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University of Mississippi

Second Law of Thermodynamics Topic for January Science Cafe

UM researchers Randy Wadkins and Nathan Hammer to discuss mysteries of entropy

JANUARY 24, 2018 BY EDWIN B. SMITH

UM chemistry and biochemistry professors Randy Wadkins and Nathan Hammer will share ‘Harrowing Tales of Entropy’ at the monthly Science Cafe Jan. 30. Submitted photo

UM chemistry and biochemistry professors Randy Wadkins and Nathan Hammer will share ‘Harrowing Tales of Entropy’ at the monthly Science Cafe Jan. 30. Submitted photo

The second law of thermodynamics is the topic for a monthly public science forum organized by the University of Mississippi Department of Physics and Astronomy.

The spring semester’s first meeting of the Oxford Science Cafe is set for 6 p.m. Jan. 30 at Lusa Bakery Bistro and Bar, 1120 North Lamar Blvd. Randy Wadkins and Nathan Hammer, UM professors of chemistry and biochemistry, will discuss “Harrowing Tales of Entropy.” Admission is free.

The second law of thermodynamics holds that entropy, basically heat lost during a chemical or mechanical transformation, can never decrease in an isolated system, such as the universe. The second law puts a limit on the transformation of heat into work.

“Entropy is a mysterious phenomenon that has puzzled scientists since its discovery by Rudolph Clausius in the 1850s,” Wadkins said. “Did it drive Clausius mad? Perhaps. But it led to his development of the Second Law of Thermodynamics.

“Nearly 200 years of scientists have struggled with this mind-blowing, senses-shattering physical phenomenon.”

Wadkins and Hammer’s 45-minute presentation will address several questions about the nature of entropy and how it affects everything.

“Found in refrigerators, automobiles and even our bodies, entropy will eventually destroy the universe,” Hammer said. “We can promise you one thing from this evening of thrills and sensations: you will never look at a snowflake the same way again.”

Marco Cavaglia, professor of physics and astronomy and the forum’s organizer, said he expects a most interesting discussion.

“I’m eagerly waiting their presentation,” Cavaglia said. “Entropy has fascinated researchers for generations, so I’m sure the general public will be fascinated as well.”

Wadkins received his bachelor’s and doctoral degree from UM in 1986 and 1990, respectively. He held a postdoctoral fellowship with the National Institutes of Health, a Gesellschaft Postdoctoral Fellowship at the Max Planck Institute for Biophysical Chemistry in Goettingen, Germany, and a postdoctoral fellowship at St. Jude Children’s Research Hospital.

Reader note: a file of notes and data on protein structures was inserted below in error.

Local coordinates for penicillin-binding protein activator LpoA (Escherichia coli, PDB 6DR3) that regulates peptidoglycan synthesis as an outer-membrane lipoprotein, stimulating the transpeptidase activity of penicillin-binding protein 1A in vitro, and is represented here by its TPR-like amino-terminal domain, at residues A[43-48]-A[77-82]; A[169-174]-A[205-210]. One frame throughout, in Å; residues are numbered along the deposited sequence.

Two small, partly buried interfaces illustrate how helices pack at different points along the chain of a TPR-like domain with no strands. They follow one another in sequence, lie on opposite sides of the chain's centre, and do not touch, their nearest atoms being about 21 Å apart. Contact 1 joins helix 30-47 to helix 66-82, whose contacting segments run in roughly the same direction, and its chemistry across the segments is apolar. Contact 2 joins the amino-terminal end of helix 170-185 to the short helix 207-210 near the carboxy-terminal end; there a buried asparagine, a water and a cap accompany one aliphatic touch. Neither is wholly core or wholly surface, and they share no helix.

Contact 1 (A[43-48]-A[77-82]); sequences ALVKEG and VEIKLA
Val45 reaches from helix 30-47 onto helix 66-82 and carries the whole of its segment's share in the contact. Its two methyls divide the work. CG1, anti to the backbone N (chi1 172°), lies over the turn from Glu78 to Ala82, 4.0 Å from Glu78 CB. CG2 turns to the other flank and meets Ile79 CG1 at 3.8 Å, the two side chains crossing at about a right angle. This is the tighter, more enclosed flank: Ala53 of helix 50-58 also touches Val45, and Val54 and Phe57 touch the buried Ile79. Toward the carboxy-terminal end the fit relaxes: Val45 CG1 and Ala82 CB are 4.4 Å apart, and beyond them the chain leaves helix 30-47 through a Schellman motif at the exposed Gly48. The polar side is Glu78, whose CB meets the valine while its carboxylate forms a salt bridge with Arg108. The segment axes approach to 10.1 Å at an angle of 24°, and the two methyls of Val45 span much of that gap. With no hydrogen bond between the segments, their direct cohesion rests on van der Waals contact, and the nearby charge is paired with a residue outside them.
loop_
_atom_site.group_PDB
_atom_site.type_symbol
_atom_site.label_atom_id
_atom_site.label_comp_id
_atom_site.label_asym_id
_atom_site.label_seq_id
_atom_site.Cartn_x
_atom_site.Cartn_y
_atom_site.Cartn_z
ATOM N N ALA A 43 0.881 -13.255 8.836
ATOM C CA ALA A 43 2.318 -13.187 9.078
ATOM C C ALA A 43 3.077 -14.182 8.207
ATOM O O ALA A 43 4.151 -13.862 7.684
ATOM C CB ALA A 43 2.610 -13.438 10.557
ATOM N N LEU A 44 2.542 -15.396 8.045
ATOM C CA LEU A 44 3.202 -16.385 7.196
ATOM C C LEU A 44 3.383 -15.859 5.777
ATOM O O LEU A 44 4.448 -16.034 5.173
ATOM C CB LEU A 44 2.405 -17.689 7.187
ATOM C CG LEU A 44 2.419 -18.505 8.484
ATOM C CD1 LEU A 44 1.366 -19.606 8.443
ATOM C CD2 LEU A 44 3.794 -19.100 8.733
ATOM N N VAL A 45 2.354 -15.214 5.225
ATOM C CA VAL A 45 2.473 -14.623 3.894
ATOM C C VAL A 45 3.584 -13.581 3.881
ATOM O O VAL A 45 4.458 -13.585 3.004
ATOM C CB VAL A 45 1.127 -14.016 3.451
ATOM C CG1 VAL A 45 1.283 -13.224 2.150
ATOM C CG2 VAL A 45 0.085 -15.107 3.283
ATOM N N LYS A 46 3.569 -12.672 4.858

He also has been a science and technology policy fellow with the American Association for the Advancement of Science in 2015-16, sponsored by the Biophysical Society.

A member of the Ole Miss faculty since 1990, Wadkins’ research interests are biophysical chemistry, molecular dynamics, fluorescence microscopy and imaging, DNA structure and structural transitions, and biosensors.

Hammer received an honors bachelor’s degree in chemistry and a doctorate in physical chemistry and chemical physics from the University of Tennessee in 1998 and 2003, respectively. He was a postdoctoral researcher at Yale University and an Intelligence Community Postdoctoral Fellow at the University of Massachusetts.

He joined the UM faculty in 2007 and received tenure in 2013. He was honored as an Ole Miss Faculty Research Fellow in 2008 and received a Faculty Early Career Development Award from the National Science Foundation in 2010 to spectroscopically track the evolution of noncovalent interactions from the single molecule level to the condensed phases.

Hammer also directs the NSF-funded Ole Miss Physical Chemistry Summer Research Program for Undergraduates.

For more information about Oxford Science Cafe programs, go to http://www.phy.olemiss.edu/oxfordsciencecafe. For more information about the Department of Physics and Astronomy, visit https://www.olemiss.edu/depts/physics_and_astronomy or call 662-915-7046.